Representing yourself in a Divorce can be dangerous.
CORRECTION, IT IS DANGEROUS!
You don’t understand or know the law which many times results in you making decisions or entering into an Agreement that is not best for you.
For example, I recently had a client who is a really nice guy and at the time of the Divorce, he and his wife were cordial so him being the nice guy he is, he agreed to a Divorce Settlement Agreement that was TERRIBLE! This Agreement was prepared by an attorney Wife hired but the parties represented themselves during the actual divorce. Now, don’t get me wrong, I understand why he thought it was okay at the time he signed it and under the parties’ then-current circumstances. But regardless, it was definitely not something I would have advised him to sign. Here’s an overview of it and why I feel it was so bad for him to sign it:
It was a short-term (4 year) marriage and he agreed to pay alimony of $1,500 for three years. That’s way too long to pay alimony in that case!
It was a specific type of alimony (rehabilitative) which made it more difficult to later contest and allowed Wife to only work part-time so she could attend school (leading to a higher child support obligation because she only works part-time and the type of alimony prohibits the court from imputing full time wages to her)
He agreed to pay child support of $400 per week
He agreed to pay other marital debts of several thousand dollars because again, he thought he would be able to pay them
You may be thinking why would he agree to that? Well, 1) he had a great commission year the year before the Divorce and hoped that level of income would continue and 2) he was a nice guy and just wanted to be sure his daughters were taken care of after the Divorce.
Fast forward a few years later, he hasn’t made the money he hoped so he is in arrears on his obligations and the Court will not amend the terms of his Agreement so he is stuck paying the debts and alimony which he simply cannot afford.
I would have told not him not to sign that Agreement under any circumstances. Here’s a few things he didn’t think about at that time, which is why it’s important to consult with an attorney before signing an Agreement:
Why pay alimony for ¾ of a 4-year marriage? She worked during the marriage and was capable of making money. Why pay so much and for so long? Maybe 1 year. 2 at the absolute max. Anything longer I wouldn’t suggest.
What if your income changes? This type of alimony assumes she will go to school which means she only works part-time so she can attend school which means if your child support is calculated pursuant to the guidelines, the court will only use part-time wages for her which would result in a higher child support obligation for you.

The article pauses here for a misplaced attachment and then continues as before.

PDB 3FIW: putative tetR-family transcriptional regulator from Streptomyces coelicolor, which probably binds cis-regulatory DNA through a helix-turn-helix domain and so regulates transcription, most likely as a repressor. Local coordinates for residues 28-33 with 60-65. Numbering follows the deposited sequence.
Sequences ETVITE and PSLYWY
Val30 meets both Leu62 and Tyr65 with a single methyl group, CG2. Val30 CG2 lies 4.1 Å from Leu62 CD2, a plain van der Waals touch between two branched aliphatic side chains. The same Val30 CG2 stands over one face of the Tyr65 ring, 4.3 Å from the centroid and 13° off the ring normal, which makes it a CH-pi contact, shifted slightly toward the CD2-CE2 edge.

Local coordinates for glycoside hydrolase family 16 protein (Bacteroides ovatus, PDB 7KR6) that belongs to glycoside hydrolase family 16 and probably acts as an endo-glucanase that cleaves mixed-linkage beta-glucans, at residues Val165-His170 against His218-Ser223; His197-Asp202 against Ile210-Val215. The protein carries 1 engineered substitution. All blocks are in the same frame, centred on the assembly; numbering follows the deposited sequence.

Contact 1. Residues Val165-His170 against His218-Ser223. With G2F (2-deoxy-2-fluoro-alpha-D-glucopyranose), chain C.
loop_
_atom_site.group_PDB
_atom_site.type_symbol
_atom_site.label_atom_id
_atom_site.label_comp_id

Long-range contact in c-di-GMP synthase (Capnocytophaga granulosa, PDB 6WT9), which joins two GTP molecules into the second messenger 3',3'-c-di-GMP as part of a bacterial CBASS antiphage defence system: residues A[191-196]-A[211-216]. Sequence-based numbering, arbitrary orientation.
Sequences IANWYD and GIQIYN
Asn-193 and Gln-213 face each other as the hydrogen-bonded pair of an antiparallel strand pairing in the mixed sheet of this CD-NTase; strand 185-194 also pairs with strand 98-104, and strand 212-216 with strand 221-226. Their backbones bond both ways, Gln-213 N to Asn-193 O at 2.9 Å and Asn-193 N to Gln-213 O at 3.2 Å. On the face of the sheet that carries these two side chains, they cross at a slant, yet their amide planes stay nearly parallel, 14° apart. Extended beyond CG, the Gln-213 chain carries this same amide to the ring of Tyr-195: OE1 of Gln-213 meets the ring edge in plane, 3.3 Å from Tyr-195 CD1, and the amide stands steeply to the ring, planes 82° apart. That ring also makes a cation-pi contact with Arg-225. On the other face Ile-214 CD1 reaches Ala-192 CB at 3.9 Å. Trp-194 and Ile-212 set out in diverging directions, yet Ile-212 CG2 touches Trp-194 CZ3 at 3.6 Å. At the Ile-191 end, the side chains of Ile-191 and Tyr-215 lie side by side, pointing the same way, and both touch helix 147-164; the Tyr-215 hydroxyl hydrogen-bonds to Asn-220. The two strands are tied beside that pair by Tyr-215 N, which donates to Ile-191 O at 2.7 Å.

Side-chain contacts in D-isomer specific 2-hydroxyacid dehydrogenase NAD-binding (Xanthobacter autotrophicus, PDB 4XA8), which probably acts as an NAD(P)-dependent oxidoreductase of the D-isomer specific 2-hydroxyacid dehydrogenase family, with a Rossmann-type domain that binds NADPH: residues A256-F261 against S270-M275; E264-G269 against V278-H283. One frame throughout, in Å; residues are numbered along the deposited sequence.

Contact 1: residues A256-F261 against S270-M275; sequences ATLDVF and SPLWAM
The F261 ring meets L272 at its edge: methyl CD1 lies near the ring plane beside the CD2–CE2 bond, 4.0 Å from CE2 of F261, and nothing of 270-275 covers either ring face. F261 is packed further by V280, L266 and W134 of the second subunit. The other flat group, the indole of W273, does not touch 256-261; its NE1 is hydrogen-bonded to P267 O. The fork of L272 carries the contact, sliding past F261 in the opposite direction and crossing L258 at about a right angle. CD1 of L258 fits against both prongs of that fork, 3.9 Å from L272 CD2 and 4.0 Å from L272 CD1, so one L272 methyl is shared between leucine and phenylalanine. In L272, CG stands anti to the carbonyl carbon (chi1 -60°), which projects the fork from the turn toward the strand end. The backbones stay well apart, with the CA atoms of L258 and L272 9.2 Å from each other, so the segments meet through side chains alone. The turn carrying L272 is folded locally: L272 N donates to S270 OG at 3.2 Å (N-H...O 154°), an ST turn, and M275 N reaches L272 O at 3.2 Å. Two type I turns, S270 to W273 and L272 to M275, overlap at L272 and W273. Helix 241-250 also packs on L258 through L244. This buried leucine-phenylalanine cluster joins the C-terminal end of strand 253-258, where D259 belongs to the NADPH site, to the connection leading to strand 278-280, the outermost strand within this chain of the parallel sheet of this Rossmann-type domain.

Why so much in child support? I understand you want your kids taken care of but you are agreeing to pay $3,200 per month between Alimony & Child Support and you’re in a commission based business and don’t have a track history of making this much money. Even if not pursuant to the Guidelines, I’d suggest a lower amount of child support.
Why shouldn’t you guys split those marital debts? We have to think of what may change in the future and the Agreement contained a provision that said neither party can modify the terms of the Agreement (hence why we couldn’t get the Court to order her to split the debts, the alimony was reduced because a reduction was agreed upon).
Not knowing the law can have long-lasting detrimental effects on you. Even if you and your spouse are cordial. He was the nice guy and now that he’s behind, she wants him to pay everything he agreed to pay her whether he can afford it or not. Oh, did I mention he has a new wife and child? After paying these obligations, he has barely any money left for his new wife and child. That’s not fair! But unfortunately, the Courts are bound by the law and the law is not always fair. So what can you do to avoid this situation?
DO NOT SIGN AN AGREEMENT WITHOUT HAVING AN ATTORNEY REVIEW IT FIRST!
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The contents of this blog entry are provided for informational purposes only. You should consult with an attorney to determine how the law applies to the facts of your particular case. Reading this blog entry does not create an attorney-client relationship with Kelly McGriff Law.